BENEDICT, J. TheseactioDs raise for the determination of the court' the question by whose fault it was that the Victor and the ferry-boat Susquehanna came in collision on the 2d day of October, 1886. The canal-boat Victor was, atthl:l time of the collision, being towed on the starboard side of the tug May Clinton, which tug was coming up the North river, bound to the foot of Twenty-Fourth street. The Susquehanna was a ferry-boat of the Pavonia Line, at the time making one of her regular trips from Jersey City to the foot of Chambers street, New York. The collision occurred about 6 o'clock in the evening. The tide was running ebb. The night was clear, so that ordinary lights of vessels CQuid be seen a sufficient distance. The proofs show beyond controversy that .the made no change of course or speed because of the approach of the tug from below. The collision occurred when the stern of the ferry-boat was a few feet outside of the upper rack of the ferry-slip, which is on pier 20. As the ferry-boat was on a course crossing the course of the tug, having the tug upon her starboard side, by the general rule it was the duty of the ferry-boat to keep out of the way of the tug. I find no facts in the case that will make it an exception to the general rule. The mere fact that the ferry-boat had the right to believe that the .tug knew the ferry-boat to be bound to her slip at the foot of Chambers I3treet, gave the ferry-boat no right to disregard the approach of the tug, and rely upon the tug's stopping so as to allow the ferry-boat to pass into her slip ahead of her. The collision must therefore be held to have been caufled by fault on the part of the ferry-boat in not keeping out of the way of the approaching tug. I find the tug also in fault for navigating close to the mouth of the slip without sufficient cause, and holding her course and speed, as she did, until close upon the ferry-boat. She saw the ferry-boatapproachingj she observed the ferry-boat was not slacking her speed. The position of the ferry-boat with relation to the ferry-slip, in my opinion, cast upon the tug the duty to stop at once, or else, by sheering out to her proper place in the river, togo under the ferry-boat's s,tato. The ferry-boat was seen to be holding berspeed, and the course that she was intending to pursue was known with certainty to the tug. The tug was bound to know that that course irtvolved risk of collision. This rendered it incumbent upon her to stop, or to sheer out. She did not sheer out, and held her speed until too late. For this she was in fault. The collision having bellO found to have been caused by fault of both vessels,the libelant, Niles Case, must have a decree against the ferry-boat and the tug and in the case of the New York, Erie & Western Railroad· Company the damages must be apportIoned.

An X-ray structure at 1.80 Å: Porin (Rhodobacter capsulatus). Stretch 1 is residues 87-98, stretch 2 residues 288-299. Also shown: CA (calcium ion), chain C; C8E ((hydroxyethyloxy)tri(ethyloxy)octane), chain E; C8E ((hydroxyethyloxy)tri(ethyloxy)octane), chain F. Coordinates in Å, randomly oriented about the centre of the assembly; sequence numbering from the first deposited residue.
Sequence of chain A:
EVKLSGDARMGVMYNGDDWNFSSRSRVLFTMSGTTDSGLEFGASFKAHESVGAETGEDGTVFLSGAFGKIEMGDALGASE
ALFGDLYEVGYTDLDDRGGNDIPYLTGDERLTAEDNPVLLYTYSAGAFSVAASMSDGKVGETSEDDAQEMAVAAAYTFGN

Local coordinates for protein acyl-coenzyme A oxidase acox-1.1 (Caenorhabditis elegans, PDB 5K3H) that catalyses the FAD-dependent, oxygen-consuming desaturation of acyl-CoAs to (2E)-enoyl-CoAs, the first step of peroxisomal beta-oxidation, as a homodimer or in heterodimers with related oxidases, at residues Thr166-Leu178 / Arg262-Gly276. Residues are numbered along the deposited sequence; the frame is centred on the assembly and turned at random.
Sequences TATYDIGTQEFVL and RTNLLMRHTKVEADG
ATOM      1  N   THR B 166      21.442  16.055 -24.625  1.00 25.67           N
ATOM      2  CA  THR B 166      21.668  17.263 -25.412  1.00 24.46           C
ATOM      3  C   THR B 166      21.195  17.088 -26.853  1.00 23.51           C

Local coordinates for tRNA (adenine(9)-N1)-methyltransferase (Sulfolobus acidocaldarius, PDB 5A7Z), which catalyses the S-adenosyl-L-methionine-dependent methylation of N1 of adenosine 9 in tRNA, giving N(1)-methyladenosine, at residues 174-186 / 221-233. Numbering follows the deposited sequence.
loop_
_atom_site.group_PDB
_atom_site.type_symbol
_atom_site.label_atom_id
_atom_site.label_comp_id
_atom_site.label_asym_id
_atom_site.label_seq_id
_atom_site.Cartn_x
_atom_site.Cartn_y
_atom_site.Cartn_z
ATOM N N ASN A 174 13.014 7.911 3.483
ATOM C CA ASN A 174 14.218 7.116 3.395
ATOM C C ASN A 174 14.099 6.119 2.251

rHE SAMMY· AND THE MAcMASTER
1/. THE SAMMY· AND THE·
R. ·W. ·BURKE.
(District Court, S. 11. N61JJ York. .May 81, 1888.)
COLLISION-STEAlI:-TUGs-CROSSING-BAD LOOKOUT-DELAY IN BACKING.
The B., with a railroad tIoat along-side, had rounded the Battery into the East river some 800 yards from the shore. The tug B.· with libelant's bark upon her starboard side, was at the time proceeding from Buttermilk channel towards the New York shore. lind was on the starboard hand of theB. latter. when off Hamilton ferry, N. Y., and some 400 yards from the B., gave two whistles, indicating an intention to pass ahead of the B. Getting no answer she repeated her signal, which theB. answered with two; and afterwards, and when, as alleged. the collision was unavoidable, the S. stopped and reversed. The B. contended that she stopped and backed as soon as the two whistles of the B. were heard. Held, that both tugs were answetable for libelant's damage,-the 8. because she was boundto keep out of the way of the B.. and took the risk of an attempt to pass ahead of her; the B. for her neglect in not observing the signal of the B. in time either to have refused assent to the latter's maneuver. or, on assenting to it, to have taken· measures in time to allow the S. to pass in safety ahead ot her.
In Admiralty. Wing, SluYudy Putnam, for libelants. Edward D. McCarthy, for the Sammy Biddle Ward, for the R. W. Burke.
BROWN, J. At about 2 o'clock in the afternoon of February 8, 1888, the libelant's bark Mary MacMaster, lashed upon the starboard side of the tug R. W. Burke, while proceeding from Buttermilk channel to pier 6, North river, came in collision with a railro1ld float along·side the steam-tug Sammy, and received damages, for which tllis libel was filed. The collision was probably not more than 300 feet off the end of pier 6. The tide was slack, running a little flood along· the shore. The bark struck the float nearly amid-ships, and about at right angles. Each was previously going at the rate of about three or four knots. The Sammy and her tow had come from the Erie Railroad dock atJersey City, bound up the East river. They rounded the Battery some 300 or 400 yards off; and, when off Hamilton ferry, N. Y., and some 300 yards distant from it, seeing the Burke moving up and crossing the East river towards pier 6, and about 400 yards distant, gave her a signal of two whistles, indicating that she would pass ahead of the Burke and between her and the New York shore. Gettjng no answer, the Sammy, about half a J;Dinute afterwards, when between piers 2 and 3, and from 700 to 900 feet distant from the bark, repeated her signal of two blasts. She starboarded her wheel so as to approach somewhat nearer to the shore, and continued on until the float, which wassome 225 feetlong, reached the line of the Burke's course, and was within50 or 100 feet of her, when her engines
Beported by Edward G. Benedict, Esq., of the New York bar.